European Union (Withdrawal) Bill

Part of the debate – in the House of Commons at 4:19 pm on 7th September 2017.

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Photo of Richard Benyon Richard Benyon Conservative, Newbury 4:19 pm, 7th September 2017

I will curtail my remarks to focus on the parts of the Bill that deal with the transposing of EU laws and regulations as they concern environmental protection.

I have every faith in the Government’s determination to transpose the full suite of regulations that have been successful in protecting many aspects of our environment and in Ministers’ frequently stated wish that we will leave the environment in a better state than we found it. My right hon. Friend the Secretary of State for DEFRA has made a superb start, and what he says about the environment warms the cockles of my heart. However, what we are talking about here is for ever—certainly for the foreseeable future decades ahead, and it can be amended by future Governments. Who knows what forces will be pulling on Governments of the future that could result in much-valued environmental protections being dumped?

We therefore need to implement measures that are backed by a new architecture of governance. I find myself attracted to some of the remarks being made by Caroline Lucas. That is probably to the consternation of some of my colleagues, but I think her sentiments are right. We might disagree on what that architecture is, but she is right to raise the matter. We want to prevent future Governments from playing fast and loose with protections that have cleaned up our beaches and our rivers, started to clean our air, and could and should be extended to our soils, our seas and other fundamentals of our very existence and the future of our economy.

One measure that is, on the face of it, impossible to replicate in the Bill is the process of infraction—fines with lots of noughts on the end that are imposed on a member state’s Government for failure to comply with a directive. I can assure hon. Members that this is something that keeps Ministers awake at night. For example, the potential failure of the UK to comply with the urban waste water treatment directive has resulted in a £4 billion-plus scheme to build a new sewer a few yards from where we sit to clean up one of the greatest rivers in the world running through one of the greatest cities in the world. When I was a Minister at the Department for Environment, Food and Rural Affairs in 2010, infraction hung over me and the Government. It ensured that every action the Department took was compliant with the directives of the EU. If it was not, we would face the risk of a huge fine.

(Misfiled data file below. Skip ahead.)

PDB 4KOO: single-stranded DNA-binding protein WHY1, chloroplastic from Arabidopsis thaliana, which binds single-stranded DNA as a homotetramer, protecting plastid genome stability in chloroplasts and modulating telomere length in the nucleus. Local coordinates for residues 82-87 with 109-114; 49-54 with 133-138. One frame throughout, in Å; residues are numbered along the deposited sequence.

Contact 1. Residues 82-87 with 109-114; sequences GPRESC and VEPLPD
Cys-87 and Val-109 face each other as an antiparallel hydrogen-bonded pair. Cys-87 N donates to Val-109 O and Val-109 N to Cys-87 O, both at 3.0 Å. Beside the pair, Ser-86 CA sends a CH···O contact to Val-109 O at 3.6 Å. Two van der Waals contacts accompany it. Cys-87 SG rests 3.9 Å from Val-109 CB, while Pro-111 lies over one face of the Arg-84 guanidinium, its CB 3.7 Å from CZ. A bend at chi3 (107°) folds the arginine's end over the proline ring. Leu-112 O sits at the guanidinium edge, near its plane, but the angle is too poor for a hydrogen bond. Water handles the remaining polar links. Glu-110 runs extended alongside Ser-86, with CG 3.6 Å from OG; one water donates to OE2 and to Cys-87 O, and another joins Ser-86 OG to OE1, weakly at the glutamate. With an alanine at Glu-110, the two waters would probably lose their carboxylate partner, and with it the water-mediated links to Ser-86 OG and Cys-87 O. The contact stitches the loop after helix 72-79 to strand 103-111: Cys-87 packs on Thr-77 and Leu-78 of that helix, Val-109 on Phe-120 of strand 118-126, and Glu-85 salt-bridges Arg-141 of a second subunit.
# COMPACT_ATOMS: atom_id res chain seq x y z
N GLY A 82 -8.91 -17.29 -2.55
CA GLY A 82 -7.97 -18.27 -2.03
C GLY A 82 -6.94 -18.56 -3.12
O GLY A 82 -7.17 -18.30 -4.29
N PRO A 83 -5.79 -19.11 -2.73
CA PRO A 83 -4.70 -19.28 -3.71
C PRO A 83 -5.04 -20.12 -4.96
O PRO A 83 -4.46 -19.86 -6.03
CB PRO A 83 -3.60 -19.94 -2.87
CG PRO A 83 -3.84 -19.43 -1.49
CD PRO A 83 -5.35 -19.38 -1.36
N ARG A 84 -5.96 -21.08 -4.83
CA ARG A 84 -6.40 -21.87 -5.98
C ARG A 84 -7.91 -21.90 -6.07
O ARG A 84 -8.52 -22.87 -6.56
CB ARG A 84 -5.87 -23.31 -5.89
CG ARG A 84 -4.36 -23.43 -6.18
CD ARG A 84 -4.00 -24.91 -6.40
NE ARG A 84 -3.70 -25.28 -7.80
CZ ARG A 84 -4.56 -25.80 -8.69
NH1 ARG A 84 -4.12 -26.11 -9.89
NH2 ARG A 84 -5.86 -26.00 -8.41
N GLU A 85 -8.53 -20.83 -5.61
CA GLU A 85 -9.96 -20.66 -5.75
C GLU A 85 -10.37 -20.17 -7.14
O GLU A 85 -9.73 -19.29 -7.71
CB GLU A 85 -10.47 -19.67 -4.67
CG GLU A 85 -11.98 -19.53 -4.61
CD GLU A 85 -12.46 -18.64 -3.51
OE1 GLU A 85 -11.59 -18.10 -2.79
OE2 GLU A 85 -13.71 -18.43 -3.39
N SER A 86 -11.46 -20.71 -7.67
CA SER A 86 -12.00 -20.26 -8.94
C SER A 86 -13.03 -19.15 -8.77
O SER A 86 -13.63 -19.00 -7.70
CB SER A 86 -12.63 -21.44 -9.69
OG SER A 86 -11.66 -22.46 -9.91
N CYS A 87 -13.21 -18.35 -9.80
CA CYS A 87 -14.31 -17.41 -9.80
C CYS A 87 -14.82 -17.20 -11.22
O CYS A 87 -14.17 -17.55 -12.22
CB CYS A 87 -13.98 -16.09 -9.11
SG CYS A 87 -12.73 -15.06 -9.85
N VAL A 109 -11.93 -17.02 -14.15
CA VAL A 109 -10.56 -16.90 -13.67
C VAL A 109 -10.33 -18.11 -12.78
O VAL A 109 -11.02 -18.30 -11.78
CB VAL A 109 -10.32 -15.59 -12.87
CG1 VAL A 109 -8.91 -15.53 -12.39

While I am glad that the Government intend to transpose all EU law into UK law, as set out in clause 2, the question then emerges of how we can properly enforce those changes. The water framework directive is the only show in town in terms of cleaning up our rivers. Only one fifth of the chalk streams in this country are fully functioning eco-systems—a national disgrace, to my mind. But we are on a glide path to correcting that through the clear and unequivocal measures set out in that directive. A supra-national body like the EU is obviously able to fine a member state for failure to comply, but it is hard to imagine circumstances where a Government could, or would, fine themselves. It concerns me that judicial review seems to be seen in the Bill as sufficient on its own. In fact, to ensure that the environment is protected, a proper body with the ability to audit the Government, working with non-governmental organisations, needs to be put in place.

As I have said, I have great faith in people like my right hon. Friend the Secretary of State and others to protect the directives, but I fear that future Governments may not be so rigorous. Our constituents need to have the reassurance that we are protecting the protections. We need assurances that we can fill the gap that the loss of measures such as infraction would create. I have no silver bullet to solve that, but I am looking to achieve it through the progress of the Bill and possibly future pieces of primary legislation.

I believe that it is our absolute duty to scrutinise the Bill. I utterly reject some bizarre comments I have seen in the press saying that scrutiny somehow undermines the will of the people. I intend to vote for the Bill on Second Reading. I believe it can be improved in Committee. It is absolutely vital that we assist the Government in trying to make something that is workable not just now but for the very long term.